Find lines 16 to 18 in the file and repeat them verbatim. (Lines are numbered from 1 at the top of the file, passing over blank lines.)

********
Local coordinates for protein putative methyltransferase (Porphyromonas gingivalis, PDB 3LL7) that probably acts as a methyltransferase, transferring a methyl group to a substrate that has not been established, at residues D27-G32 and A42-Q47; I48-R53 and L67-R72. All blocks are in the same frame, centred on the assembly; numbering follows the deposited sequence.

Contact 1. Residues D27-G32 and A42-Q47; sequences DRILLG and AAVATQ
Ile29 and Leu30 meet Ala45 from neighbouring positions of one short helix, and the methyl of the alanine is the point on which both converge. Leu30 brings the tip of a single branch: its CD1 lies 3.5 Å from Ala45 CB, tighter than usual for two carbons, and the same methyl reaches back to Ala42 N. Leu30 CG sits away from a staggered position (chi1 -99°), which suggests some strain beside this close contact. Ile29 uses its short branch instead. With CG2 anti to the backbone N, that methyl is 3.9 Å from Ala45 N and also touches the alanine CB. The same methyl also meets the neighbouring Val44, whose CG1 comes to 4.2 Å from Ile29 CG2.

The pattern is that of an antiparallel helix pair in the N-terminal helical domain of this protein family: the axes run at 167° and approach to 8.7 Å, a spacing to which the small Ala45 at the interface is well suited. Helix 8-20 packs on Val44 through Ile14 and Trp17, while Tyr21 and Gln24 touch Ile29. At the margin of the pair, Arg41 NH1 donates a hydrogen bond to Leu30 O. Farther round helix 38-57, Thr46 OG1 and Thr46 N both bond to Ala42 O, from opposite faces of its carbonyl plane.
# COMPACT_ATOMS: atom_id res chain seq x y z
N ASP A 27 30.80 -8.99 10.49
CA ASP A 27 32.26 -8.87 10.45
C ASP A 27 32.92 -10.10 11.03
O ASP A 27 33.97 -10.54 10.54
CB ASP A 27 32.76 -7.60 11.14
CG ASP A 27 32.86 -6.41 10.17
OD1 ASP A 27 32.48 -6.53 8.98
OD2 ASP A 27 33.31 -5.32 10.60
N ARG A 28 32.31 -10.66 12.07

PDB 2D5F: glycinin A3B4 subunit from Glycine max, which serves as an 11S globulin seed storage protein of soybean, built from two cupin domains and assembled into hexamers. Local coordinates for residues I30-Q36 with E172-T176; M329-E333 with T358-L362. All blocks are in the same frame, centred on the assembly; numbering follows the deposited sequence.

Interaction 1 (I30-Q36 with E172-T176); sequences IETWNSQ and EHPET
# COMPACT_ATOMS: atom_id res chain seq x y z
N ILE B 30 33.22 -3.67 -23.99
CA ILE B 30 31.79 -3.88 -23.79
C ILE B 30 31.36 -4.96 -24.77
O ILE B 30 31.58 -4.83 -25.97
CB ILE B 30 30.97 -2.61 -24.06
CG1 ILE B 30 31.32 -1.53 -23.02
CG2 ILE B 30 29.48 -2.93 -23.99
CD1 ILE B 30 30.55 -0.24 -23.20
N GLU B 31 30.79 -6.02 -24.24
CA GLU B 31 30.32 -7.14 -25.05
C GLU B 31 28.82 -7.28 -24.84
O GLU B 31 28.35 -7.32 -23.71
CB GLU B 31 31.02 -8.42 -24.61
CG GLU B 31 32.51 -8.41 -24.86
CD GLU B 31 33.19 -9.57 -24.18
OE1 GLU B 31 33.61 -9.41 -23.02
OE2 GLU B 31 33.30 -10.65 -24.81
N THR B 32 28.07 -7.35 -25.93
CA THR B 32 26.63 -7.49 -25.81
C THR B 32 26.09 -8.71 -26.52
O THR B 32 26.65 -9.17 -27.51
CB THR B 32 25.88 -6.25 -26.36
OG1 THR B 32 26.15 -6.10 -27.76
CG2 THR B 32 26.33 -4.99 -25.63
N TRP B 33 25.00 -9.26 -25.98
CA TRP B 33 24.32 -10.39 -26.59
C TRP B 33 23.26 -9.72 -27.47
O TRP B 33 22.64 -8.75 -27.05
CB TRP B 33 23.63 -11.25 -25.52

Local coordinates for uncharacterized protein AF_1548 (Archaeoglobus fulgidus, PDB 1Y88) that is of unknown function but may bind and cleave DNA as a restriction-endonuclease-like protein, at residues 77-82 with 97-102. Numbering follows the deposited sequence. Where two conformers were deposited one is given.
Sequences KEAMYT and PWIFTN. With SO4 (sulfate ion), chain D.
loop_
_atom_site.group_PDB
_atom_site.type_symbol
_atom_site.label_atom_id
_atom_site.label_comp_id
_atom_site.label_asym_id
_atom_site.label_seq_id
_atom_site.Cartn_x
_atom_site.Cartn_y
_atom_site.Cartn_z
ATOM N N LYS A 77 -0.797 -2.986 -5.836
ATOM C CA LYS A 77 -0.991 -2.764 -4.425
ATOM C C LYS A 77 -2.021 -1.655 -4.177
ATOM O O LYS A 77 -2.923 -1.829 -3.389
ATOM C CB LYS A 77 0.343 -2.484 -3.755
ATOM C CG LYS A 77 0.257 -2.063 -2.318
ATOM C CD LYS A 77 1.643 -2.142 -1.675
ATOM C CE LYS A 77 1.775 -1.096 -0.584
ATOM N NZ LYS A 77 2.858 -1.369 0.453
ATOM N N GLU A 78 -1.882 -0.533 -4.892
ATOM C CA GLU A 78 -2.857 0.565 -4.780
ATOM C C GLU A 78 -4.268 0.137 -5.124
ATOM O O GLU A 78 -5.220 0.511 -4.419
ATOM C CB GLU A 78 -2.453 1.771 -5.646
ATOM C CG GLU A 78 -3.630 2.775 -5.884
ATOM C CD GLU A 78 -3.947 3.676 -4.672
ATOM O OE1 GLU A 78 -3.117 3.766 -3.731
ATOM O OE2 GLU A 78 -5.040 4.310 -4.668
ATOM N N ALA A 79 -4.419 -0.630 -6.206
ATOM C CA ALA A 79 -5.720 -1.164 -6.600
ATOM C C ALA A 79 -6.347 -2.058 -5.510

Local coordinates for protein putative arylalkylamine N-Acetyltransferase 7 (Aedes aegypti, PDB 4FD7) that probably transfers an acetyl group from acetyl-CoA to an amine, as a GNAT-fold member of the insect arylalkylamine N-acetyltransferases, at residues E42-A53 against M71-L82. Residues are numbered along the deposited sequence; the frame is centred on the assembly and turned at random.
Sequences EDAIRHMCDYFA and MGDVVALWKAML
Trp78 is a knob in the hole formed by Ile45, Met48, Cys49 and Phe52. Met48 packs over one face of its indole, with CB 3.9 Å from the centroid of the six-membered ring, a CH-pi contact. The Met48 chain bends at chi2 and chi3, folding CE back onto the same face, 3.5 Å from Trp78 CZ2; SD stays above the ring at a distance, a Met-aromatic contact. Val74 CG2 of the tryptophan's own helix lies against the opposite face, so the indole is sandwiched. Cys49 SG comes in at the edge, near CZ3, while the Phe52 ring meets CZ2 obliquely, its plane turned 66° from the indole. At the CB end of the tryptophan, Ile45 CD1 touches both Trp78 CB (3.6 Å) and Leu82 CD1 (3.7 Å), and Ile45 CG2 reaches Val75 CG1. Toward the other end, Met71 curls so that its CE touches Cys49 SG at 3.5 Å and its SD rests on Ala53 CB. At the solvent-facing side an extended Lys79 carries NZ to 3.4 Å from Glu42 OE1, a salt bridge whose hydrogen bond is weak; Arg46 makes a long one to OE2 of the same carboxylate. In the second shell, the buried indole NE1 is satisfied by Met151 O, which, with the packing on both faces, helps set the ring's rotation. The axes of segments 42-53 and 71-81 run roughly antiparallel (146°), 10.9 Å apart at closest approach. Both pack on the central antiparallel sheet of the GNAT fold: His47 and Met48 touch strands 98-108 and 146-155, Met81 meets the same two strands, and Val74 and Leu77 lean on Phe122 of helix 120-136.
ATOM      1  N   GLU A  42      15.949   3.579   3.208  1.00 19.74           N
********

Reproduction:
Interaction 1 (I30-Q36 with E172-T176); sequences IETWNSQ and EHPET
# COMPACT_ATOMS: atom_id res chain seq x y z
N ILE B 30 33.22 -3.67 -23.99